I was feeling good that morning, the sun was shining, I was humming a tune, and my new orange tote bag was just the exact right shade to nod a cheery greeting to the crisp feeling of Fall in the air. We had just got our little mini girl back to our home town hospital from her six week stay at a different hospital an hour and a half away, and I was fairly skipping across the parking lot with happiness to be back “home”. I twirled into the elevator and bounced down the hall looking forward to a few hours of rocking my girl and chatting with the new nurses. One step into the room, one glance at the IV sticking out of the fuzzy little head that hadn’t been there when I left, one glance at the machine with it’s taunting numbers, and my happy feeling slowly drained away and wafted silently out the door. No one needed to tell me I wouldn’t be holding a baby today. Instead, I would spend the morning listening to reports, staring at numbers, anxiously watching the little chest rise and fall, and waiting. Always waiting.
Waiting on God is hardly a fun experience. The longer the wait, the more exasperating the problem becomes. Like a rock in your shoe, an unanswered prayer can just rub and irritate and exasperate until nothing, absolutely nothing, captivates our attention like the problem. By and by, in will troop all of our human reasoning with cupcakes and streamers to help us have a grand style pity party all at God’s expense. If God would just hurry up, life would be so much better. If God cared He would solve this problem for me. If God was fair, I wouldn’t have to deal with this. If God was paying attention, He would have answered this prayer. If God really loved me, He would never have let this happen.
That morning snowballed until I found myself staring at the blinking red zero on the heart monitor, holding my breath as the little person turned a dusky shade of dark grey, and watching a cluster of medical professionals working themselves sweaty to keep my chubby ten pound ball of cuteness alive…just another day at work for them, every second an agony for me. Nothing to do but stay out of the way and chew gum. And wait. Five months. We’ve been at this for five months, and how are we still here?? With screaming monitors and asking the same old question. Will she make it? Or will she not? And she did.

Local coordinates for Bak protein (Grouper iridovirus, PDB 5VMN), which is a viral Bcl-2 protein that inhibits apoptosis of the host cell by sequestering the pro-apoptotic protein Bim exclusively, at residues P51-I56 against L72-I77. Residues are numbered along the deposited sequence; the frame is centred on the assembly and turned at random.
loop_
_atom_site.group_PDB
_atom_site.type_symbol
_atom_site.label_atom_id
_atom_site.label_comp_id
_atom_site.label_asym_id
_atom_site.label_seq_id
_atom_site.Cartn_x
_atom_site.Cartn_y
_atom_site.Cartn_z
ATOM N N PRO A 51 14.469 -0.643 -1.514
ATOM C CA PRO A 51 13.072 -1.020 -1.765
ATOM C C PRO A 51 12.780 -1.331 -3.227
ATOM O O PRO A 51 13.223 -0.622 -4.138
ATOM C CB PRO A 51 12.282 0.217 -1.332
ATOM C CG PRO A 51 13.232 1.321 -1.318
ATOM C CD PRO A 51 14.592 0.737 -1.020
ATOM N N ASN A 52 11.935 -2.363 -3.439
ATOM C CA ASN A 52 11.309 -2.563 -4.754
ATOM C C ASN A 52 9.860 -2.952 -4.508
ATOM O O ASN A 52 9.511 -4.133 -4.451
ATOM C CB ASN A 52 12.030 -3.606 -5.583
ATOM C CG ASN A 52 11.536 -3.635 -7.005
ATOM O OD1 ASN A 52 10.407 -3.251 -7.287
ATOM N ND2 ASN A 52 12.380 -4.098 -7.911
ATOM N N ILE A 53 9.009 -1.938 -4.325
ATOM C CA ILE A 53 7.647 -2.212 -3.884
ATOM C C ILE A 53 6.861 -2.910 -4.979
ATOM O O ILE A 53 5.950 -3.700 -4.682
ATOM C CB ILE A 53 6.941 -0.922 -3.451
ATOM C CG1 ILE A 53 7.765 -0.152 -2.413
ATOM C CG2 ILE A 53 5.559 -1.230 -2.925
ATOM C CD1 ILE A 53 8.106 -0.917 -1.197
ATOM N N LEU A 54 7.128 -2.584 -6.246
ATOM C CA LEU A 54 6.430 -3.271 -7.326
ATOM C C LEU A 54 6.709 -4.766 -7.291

As we round the corner to finishing up our sixth month with no end in sight, I feel compelled to share a few things about our journey. At the very beginning of this, I maintained that God had a plan and we were content to trust Him to work that plan. Back then I did not know anything that was to come. I did not know how it would feel to have a child that I could not care for, who I could not hold without permission, who lived in a world that I could only visit. I did not know I would come to dread driving to the hospital, again. I did not know that watching such a tiny little person fight so hard would break my heart. I did not know that I would start to measure time as “days since her last episode” or “days since we started this treatment”. I did not know that the sight of a perfectly healthy baby with no wires or monitors attached to them would stop me in my tracks with awe at how beautiful health is…that I would want to tell that mother not to take her priceless gift for granted. Like I had done. I did not know that watching a baby’s soundless cry is infinitely worse than hearing one wail for hours on end. It was simple to say I was trusting God back when I still shopped for baby clothes based on cuteness rather than how well they would work with IV tubes, blood pressure cuffs, g-tubes, and trach collars.